Arriving in Scotland in early September, I was able to feel the warm sun (Yes, that is actually a thing in Scotland, albeit short-lived) during the month of September and the energy that light brought to the surrounding people and plants. Given the short growing season in Scotland and the abundant moisture, vegetation can become very lush, very dense, and very green. Green has traditionally been seen as the color of life, vitality, renewal, nature, the environment, and energy. Naturally, in the city of Edinburgh, I experienced what green represents through the foods of fresh green grapes and hearty green lettuce. Even outside of the city of Edinburgh (and other Scottish cities), Scotland is covered in a very dense blanket of emerald green vegetation which reminds its inhabitants the surrounding nature—a foundation which sustains life of many types. And during my experience there, exploring the dense forests and the green hills truly did immerse me in this vitality and elicited feelings of freshness and connection. This is epitomized in the picture below—sheep grazing on the lush, green grass while soaking up the late summer warmth on a sheep farm. So, too, did I soak up the sun for the short time it was regularly visible, exploring many of the green forests and fields in Scotland during my stay there.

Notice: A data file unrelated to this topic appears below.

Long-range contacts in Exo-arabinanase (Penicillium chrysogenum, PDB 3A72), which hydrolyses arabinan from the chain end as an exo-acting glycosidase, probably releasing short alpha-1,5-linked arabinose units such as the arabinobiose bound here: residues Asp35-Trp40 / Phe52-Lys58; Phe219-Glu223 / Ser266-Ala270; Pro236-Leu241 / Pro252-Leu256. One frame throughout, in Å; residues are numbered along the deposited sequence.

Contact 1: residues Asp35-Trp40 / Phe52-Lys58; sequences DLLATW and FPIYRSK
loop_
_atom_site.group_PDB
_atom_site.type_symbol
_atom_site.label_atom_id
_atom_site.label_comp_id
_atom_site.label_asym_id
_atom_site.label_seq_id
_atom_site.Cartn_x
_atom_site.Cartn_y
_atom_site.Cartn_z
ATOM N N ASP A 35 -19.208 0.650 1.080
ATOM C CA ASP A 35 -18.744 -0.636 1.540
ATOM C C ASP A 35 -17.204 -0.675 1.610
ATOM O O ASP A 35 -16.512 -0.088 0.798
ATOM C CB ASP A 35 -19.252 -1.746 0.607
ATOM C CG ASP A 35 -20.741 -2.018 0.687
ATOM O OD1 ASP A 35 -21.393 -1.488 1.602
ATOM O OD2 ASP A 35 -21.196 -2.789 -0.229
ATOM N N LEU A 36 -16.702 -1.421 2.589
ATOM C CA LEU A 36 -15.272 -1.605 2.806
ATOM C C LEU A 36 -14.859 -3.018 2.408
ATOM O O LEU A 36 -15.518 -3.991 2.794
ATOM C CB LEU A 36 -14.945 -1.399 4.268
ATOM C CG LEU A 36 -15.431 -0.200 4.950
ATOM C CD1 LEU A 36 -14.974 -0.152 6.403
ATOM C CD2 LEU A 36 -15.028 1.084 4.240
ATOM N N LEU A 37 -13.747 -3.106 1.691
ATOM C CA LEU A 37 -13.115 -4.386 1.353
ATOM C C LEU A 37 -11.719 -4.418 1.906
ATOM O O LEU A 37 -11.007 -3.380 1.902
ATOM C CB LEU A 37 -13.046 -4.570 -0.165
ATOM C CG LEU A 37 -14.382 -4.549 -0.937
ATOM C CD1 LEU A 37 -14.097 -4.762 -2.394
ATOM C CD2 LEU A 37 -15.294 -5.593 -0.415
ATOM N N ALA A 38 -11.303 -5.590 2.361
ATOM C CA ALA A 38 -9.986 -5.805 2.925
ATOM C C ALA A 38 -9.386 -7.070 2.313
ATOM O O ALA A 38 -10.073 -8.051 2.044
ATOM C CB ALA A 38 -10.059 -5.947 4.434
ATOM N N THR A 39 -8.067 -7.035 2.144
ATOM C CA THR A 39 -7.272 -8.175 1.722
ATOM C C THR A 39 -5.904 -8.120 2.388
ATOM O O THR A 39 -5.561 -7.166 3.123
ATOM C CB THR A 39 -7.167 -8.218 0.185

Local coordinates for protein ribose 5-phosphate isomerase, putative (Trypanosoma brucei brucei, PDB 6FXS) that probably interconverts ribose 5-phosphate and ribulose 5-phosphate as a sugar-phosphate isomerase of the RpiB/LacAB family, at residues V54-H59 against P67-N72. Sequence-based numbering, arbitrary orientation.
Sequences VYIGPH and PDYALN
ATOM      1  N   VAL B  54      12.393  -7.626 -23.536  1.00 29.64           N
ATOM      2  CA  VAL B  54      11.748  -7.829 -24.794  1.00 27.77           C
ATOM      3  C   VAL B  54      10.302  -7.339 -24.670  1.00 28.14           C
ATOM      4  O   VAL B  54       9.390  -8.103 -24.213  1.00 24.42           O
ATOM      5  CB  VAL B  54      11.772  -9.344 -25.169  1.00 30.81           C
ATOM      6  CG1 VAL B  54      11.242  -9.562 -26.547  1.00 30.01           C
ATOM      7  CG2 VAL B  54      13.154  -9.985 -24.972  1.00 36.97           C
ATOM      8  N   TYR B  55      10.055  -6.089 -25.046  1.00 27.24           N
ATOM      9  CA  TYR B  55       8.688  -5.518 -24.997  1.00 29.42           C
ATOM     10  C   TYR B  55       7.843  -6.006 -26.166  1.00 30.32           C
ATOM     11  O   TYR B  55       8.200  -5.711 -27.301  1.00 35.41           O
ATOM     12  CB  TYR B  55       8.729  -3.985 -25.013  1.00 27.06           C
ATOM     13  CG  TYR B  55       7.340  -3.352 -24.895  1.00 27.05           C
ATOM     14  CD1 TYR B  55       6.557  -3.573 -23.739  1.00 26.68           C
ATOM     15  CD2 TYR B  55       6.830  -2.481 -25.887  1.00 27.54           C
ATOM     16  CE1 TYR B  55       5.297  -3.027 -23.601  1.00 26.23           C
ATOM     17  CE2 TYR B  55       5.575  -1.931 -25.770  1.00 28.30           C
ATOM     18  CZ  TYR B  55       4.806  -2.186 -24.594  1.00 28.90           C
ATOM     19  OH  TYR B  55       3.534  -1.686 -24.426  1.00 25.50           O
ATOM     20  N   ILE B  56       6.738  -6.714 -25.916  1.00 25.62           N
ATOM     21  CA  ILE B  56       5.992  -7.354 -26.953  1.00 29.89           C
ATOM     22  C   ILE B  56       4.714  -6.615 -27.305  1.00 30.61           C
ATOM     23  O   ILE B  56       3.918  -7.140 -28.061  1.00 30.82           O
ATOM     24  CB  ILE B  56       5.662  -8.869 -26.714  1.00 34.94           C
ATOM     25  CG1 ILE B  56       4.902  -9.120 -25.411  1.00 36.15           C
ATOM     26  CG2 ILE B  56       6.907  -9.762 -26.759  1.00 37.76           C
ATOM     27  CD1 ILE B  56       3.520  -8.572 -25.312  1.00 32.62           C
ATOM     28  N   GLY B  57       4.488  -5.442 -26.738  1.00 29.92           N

Into the end of September and until the end of November, autumn dawned on Scotland, bringing with it colder temperatures and precipitation. Whereas the summer light was more golden in tone, the light which accompanied autumn which more muted and grey in tone, perhaps due to the frequent cloud cover. Traditionally, grey has been associated with being formal or sophisticated (positively), neutral, dingy or depressed (negatively). While the lack of light in Scotland during this season may influence depression in some people, my experience of it was one which drew out the architectural details and the historical features of the buildings. Interestingly, this light and color had the effect of complimenting rather than blurring much of the architecture in Edinburgh and other Scottish cities, as much of the stone used is a taupe, with some variations being more grey and other being more brown. I remember one evening when I looked out my window and saw a mix of grey clouds and rain falling gently against the taupe building adjacent to my apartment. While this was one scene of many, this color to me represented a flow of time that has been moving for hundreds of years, a snapshot of which I saw abroad; yet it also was a feeling of neutrality and acceptance of seeing things unfold on their time frame with natural beginnings and conclusion—just as my experience abroad did.